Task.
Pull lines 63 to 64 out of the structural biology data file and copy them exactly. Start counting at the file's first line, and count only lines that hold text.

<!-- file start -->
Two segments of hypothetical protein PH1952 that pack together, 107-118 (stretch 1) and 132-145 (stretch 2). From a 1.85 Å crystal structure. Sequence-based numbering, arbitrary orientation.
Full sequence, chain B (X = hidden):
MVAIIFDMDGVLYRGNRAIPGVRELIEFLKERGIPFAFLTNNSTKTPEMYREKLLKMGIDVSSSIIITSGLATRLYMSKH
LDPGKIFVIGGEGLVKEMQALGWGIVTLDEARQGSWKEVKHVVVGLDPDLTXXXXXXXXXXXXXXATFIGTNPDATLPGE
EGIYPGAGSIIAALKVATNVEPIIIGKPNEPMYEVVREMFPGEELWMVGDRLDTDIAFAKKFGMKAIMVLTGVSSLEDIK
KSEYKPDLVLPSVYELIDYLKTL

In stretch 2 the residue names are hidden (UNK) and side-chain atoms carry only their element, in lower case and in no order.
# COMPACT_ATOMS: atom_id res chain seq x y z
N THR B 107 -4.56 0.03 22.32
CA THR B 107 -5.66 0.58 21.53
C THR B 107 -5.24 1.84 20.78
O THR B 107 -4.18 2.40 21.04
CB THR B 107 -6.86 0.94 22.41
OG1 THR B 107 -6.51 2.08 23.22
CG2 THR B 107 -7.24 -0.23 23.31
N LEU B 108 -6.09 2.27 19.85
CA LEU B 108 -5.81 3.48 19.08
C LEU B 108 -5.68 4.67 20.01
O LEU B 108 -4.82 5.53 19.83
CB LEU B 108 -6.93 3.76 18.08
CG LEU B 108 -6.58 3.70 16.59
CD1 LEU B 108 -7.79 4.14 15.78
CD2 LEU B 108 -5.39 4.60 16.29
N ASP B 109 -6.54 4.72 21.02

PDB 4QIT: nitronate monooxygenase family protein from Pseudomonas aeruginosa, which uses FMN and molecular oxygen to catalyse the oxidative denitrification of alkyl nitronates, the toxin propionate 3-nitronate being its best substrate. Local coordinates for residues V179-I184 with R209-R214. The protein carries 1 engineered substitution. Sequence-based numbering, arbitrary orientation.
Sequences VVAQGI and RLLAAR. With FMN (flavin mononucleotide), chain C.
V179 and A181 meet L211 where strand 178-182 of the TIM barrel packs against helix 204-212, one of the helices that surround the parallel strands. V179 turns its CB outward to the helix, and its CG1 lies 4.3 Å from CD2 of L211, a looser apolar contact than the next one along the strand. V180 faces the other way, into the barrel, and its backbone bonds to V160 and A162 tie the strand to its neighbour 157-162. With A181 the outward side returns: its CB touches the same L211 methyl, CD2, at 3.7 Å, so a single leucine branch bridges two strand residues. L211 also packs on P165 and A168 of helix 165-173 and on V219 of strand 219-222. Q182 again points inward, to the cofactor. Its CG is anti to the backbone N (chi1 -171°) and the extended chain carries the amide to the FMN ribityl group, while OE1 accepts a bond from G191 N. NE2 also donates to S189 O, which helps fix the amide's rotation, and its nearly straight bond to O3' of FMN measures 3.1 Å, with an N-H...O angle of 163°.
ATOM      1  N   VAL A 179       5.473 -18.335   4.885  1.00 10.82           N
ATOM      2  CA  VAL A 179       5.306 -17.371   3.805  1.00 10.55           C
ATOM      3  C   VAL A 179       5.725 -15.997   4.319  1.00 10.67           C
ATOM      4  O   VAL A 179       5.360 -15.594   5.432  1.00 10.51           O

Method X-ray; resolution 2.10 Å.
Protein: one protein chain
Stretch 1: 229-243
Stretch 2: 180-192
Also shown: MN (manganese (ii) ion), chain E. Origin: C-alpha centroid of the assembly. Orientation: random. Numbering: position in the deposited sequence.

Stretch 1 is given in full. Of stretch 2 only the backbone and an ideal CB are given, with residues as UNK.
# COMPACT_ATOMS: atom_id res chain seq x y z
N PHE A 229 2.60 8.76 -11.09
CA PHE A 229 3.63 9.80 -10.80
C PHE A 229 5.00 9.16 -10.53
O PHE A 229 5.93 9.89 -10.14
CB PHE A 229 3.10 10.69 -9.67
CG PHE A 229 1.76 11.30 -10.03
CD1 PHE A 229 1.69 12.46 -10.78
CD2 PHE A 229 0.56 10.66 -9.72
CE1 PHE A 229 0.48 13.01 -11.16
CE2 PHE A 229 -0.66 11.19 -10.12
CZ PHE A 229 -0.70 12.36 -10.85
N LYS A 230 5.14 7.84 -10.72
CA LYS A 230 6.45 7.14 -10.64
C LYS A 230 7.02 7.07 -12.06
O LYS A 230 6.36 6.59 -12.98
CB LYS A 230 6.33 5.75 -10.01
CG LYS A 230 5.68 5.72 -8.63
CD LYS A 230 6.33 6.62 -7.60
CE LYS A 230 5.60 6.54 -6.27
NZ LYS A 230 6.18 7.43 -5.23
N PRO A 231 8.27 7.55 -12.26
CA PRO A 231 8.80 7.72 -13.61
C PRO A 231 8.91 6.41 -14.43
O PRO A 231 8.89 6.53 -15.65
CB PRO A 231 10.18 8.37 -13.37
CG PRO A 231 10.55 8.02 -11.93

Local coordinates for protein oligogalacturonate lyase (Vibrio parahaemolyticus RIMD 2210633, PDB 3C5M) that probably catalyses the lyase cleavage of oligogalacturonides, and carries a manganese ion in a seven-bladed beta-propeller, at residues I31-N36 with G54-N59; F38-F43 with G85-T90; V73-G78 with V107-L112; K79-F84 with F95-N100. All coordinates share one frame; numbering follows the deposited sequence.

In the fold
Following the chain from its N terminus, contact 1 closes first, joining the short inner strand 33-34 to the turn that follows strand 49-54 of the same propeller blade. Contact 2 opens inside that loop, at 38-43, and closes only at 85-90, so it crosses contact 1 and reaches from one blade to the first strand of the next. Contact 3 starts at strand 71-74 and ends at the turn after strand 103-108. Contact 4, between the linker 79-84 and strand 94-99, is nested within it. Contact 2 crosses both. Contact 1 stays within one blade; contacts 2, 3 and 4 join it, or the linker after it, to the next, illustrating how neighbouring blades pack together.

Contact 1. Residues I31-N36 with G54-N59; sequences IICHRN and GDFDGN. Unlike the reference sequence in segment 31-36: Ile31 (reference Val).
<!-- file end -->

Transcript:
CB PRO A 231 10.18 8.37 -13.37
CG PRO A 231 10.55 8.02 -11.93